Corina & Theresa Williams Founders, Celsious

INTERVIEW Althea Simons


“I started playing around with this idea in my head: what if I were to open a nice, clean, friendly, welcoming laundromat where people could hang out, have a cup of coffee, bring a laptop and work?” – Corina Williams, Celcious

Sharon:It seems like the whole world is in bloom right now — even in New York, where nature is comparatively scarce. When you're out walking, what catches your eye?

Brittany:Things to avoid stepping on, usually. I'm really interested in the people that occupy the streets, and faces. It depends, too — different neighborhoods have completely different draws for me, the city is so generous in its offerings that way. I'm a sucker for anything flowering, really. The city roses in particular right now. I jaywalk to look at flowers.

S:Your creations are visual feasts, but there's a sensuality to them that goes far beyond looks. How do you take the other senses into account when you're working? Do you ever feel like you're also creating a fragrance as scents layer together?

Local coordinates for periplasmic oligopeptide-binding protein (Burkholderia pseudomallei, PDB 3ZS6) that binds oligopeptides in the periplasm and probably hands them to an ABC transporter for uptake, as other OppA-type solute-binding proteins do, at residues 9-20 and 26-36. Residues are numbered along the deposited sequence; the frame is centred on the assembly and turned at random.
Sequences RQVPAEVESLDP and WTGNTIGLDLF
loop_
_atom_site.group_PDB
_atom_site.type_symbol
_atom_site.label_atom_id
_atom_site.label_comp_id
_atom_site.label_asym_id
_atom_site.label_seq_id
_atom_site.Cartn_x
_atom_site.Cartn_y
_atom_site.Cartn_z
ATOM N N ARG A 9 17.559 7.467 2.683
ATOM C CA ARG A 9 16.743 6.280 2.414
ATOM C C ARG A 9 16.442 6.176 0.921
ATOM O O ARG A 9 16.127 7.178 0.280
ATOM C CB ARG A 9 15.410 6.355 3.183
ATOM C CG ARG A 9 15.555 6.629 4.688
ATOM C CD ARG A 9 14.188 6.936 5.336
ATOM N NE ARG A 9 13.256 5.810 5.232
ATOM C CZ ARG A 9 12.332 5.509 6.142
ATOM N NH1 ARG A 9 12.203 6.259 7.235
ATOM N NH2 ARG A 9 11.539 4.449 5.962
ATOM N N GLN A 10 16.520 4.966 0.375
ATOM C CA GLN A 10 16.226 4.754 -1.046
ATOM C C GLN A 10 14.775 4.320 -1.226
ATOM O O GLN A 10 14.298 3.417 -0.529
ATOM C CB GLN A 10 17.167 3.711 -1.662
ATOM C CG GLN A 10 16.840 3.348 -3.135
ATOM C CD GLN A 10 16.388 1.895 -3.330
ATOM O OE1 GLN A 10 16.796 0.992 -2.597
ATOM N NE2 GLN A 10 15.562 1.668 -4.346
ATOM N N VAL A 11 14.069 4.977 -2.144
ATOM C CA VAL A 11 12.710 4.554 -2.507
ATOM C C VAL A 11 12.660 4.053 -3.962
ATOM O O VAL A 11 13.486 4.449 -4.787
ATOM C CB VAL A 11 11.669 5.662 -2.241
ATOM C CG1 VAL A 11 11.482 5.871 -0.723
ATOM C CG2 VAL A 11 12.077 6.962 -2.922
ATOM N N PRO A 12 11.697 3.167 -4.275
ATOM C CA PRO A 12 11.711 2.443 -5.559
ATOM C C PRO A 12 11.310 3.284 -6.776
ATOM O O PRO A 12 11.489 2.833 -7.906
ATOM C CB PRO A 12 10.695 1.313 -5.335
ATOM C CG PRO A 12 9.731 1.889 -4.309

B:I take the sensory experience into account in every aspect of my life, from bedding to bath products to what I'm eating, so that definitely finds its way into my work when appropriate. I am sensitive by nature, and so really subtle details, glances, textures, smells have a way with me. I love how they can sort of stop and cement time. I don't ever feel like I'm concocting a fragrance, per se, but I am definitely aware of how the senses activate and how aromas can be incorporated to signal something — but I never want them to be overbearing. Fresh flowers have this potency to them where, like people, they can definitely be seductive and alluring beyond appearance.

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S:Your use of color is fascinating, especially those shades that don't naturally occur in flora, like those saturated blues and wild metallics you're known for — they seem to both reference and elevate those amazing artificially colored flowers from bodegas in a surrealist way. How do you approach the idea of nature and naturalness in your work?